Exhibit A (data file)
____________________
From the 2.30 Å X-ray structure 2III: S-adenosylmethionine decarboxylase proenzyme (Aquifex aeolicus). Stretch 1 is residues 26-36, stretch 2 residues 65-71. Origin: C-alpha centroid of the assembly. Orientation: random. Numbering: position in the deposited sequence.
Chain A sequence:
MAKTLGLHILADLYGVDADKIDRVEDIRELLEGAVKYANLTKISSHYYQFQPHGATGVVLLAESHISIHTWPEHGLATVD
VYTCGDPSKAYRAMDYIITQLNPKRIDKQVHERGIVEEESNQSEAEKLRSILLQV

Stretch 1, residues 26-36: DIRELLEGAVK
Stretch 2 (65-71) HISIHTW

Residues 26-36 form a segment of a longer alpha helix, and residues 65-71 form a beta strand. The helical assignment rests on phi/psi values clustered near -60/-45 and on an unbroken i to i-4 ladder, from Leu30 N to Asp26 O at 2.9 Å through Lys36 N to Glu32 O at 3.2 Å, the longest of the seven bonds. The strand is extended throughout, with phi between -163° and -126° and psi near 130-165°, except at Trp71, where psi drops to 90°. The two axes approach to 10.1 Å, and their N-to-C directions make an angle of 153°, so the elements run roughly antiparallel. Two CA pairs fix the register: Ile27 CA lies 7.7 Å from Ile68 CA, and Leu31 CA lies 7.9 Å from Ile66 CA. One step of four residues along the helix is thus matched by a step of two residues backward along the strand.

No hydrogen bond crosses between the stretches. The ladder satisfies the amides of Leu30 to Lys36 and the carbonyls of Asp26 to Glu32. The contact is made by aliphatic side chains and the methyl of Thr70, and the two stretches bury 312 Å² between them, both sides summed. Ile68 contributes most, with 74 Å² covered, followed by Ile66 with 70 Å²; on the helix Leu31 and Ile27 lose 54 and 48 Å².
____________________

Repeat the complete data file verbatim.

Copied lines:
From the 2.30 Å X-ray structure 2III: S-adenosylmethionine decarboxylase proenzyme (Aquifex aeolicus). Stretch 1 is residues 26-36, stretch 2 residues 65-71. Origin: C-alpha centroid of the assembly. Orientation: random. Numbering: position in the deposited sequence.
Chain A sequence:
MAKTLGLHILADLYGVDADKIDRVEDIRELLEGAVKYANLTKISSHYYQFQPHGATGVVLLAESHISIHTWPEHGLATVD
VYTCGDPSKAYRAMDYIITQLNPKRIDKQVHERGIVEEESNQSEAEKLRSILLQV

Stretch 1, residues 26-36: DIRELLEGAVK
Stretch 2 (65-71) HISIHTW

Residues 26-36 form a segment of a longer alpha helix, and residues 65-71 form a beta strand. The helical assignment rests on phi/psi values clustered near -60/-45 and on an unbroken i to i-4 ladder, from Leu30 N to Asp26 O at 2.9 Å through Lys36 N to Glu32 O at 3.2 Å, the longest of the seven bonds. The strand is extended throughout, with phi between -163° and -126° and psi near 130-165°, except at Trp71, where psi drops to 90°. The two axes approach to 10.1 Å, and their N-to-C directions make an angle of 153°, so the elements run roughly antiparallel. Two CA pairs fix the register: Ile27 CA lies 7.7 Å from Ile68 CA, and Leu31 CA lies 7.9 Å from Ile66 CA. One step of four residues along the helix is thus matched by a step of two residues backward along the strand.

No hydrogen bond crosses between the stretches. The ladder satisfies the amides of Leu30 to Lys36 and the carbonyls of Asp26 to Glu32. The contact is made by aliphatic side chains and the methyl of Thr70, and the two stretches bury 312 Å² between them, both sides summed. Ile68 contributes most, with 74 Å² covered, followed by Ile66 with 70 Å²; on the helix Leu31 and Ile27 lose 54 and 48 Å².